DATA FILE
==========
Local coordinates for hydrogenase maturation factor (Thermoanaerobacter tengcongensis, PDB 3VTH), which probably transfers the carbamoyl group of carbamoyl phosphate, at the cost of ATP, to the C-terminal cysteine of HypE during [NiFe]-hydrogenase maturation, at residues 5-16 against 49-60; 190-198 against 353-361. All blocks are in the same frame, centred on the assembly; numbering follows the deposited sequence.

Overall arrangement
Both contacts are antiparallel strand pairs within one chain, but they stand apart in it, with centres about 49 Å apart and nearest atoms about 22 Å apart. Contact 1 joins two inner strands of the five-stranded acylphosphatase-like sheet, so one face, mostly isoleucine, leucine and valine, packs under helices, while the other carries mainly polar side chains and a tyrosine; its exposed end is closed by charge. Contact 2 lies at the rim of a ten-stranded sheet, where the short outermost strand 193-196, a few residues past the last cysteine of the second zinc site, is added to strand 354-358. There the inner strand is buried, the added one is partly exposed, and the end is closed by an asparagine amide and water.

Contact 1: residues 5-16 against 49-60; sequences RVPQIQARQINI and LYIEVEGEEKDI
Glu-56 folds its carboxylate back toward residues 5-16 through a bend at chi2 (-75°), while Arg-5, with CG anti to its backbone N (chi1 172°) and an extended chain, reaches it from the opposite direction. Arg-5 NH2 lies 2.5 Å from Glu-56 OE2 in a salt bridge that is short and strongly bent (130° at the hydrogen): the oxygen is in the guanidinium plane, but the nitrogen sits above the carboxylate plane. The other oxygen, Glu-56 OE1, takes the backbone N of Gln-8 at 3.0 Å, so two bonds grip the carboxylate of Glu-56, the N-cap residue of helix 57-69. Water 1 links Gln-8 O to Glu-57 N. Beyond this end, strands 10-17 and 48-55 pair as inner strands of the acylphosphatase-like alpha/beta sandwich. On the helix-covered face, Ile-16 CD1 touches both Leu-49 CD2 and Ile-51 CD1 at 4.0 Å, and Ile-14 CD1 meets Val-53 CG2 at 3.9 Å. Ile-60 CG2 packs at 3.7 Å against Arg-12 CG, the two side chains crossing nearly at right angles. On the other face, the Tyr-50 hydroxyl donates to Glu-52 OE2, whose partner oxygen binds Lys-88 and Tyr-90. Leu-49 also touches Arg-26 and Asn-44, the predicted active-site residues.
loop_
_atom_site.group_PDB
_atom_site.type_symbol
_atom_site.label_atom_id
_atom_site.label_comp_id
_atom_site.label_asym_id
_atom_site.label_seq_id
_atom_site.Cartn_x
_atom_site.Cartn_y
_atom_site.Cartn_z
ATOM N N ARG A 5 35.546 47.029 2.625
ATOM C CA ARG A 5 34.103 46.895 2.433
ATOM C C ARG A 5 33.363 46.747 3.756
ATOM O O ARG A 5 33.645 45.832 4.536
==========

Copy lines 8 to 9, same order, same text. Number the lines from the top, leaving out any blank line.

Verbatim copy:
_atom_site.type_symbol
_atom_site.label_atom_id